For example, if you complete the “Knife in the Dark” scenario, you can designate one of your heroes a “Tireless Ranger” a “Skilled Healer” a “Valiant Warrior” or a “Noble Hero.” Each of these attachments have the “set-up” and “permanent” keywords, meaning that from now on, they will start in play, and aren’t going to get discarded by standard attachment hate. Each brings a boost to one stat, and a trait (adding hope for those of us wondering whether we will see more cards which off of these traits in the future.)
Evidently, there are downsides. To gain the boons you need to be playing in Campaign Mode, and are limited to future scenarios in that campaign- currently that’s a grand total of 1, but it will grow, and should eventually be 15 or so. The other major issue is that along with Boons come Burdens- lingering negative cards which for the most part are surging treacheries – i.e. they do something bad, and you still get an additional card, so can never luck out and be better off than if you hadn’t drawn them.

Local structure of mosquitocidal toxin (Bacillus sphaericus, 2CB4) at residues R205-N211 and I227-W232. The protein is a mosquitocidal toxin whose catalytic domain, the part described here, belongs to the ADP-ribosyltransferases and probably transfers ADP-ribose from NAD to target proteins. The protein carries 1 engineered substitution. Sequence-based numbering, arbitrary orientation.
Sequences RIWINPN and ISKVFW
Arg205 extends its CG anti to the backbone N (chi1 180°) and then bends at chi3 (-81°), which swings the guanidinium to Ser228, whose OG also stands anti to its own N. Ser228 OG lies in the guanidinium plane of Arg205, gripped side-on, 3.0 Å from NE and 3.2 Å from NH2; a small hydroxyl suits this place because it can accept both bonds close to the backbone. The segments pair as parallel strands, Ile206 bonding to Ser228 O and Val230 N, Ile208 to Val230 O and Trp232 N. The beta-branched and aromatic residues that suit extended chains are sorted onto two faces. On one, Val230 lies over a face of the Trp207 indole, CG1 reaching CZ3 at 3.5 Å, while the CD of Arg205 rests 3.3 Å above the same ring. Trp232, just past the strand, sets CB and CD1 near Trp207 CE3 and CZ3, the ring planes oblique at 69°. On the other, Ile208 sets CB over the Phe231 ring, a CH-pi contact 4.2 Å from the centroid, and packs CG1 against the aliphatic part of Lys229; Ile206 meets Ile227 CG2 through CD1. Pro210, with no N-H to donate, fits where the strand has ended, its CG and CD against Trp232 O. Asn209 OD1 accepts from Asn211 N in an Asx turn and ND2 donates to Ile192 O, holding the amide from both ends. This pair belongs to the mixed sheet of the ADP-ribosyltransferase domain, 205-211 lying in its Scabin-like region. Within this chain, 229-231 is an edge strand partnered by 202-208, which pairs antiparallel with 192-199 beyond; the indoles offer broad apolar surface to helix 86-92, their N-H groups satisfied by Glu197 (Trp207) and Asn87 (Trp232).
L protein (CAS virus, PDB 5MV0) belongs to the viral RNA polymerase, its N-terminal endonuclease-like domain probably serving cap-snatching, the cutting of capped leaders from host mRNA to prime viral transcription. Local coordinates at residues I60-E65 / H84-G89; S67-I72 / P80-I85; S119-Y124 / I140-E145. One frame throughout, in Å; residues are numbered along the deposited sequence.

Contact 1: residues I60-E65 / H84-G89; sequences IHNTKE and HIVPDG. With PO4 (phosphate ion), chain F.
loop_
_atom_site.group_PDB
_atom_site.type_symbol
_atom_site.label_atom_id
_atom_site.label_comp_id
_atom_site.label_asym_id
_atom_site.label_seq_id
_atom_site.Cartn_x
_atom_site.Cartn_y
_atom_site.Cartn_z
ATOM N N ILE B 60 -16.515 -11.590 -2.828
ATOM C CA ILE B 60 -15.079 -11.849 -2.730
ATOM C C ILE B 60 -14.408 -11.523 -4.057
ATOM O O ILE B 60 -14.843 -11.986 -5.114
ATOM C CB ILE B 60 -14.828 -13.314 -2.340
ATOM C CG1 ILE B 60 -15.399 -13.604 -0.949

Generally speaking, I’m not really sure which I prefer out of Boons and Treasures. As I’ve mentioned in another article, I’ve certainly been tempted to use Treasures outside of their approved environment, which is something I’ve never seriously contemplated with Boons. The sheer length of a Lord of the Rings Saga campaign is also sufficient to be worth the investment of gaining those cards. Likewise, the power level seems decent- If Dunhere has a base attack of 3, before he starts getting attachments, then he could easily be hitting the staging area for 8 within a couple of turns, which is enough even to trouble most Nazgul. Likewise if Beregond starts with 5 defence, before he gets his first shield, you’re more likely to just be able to field the Nazgul normally, then smash him with a group of characters.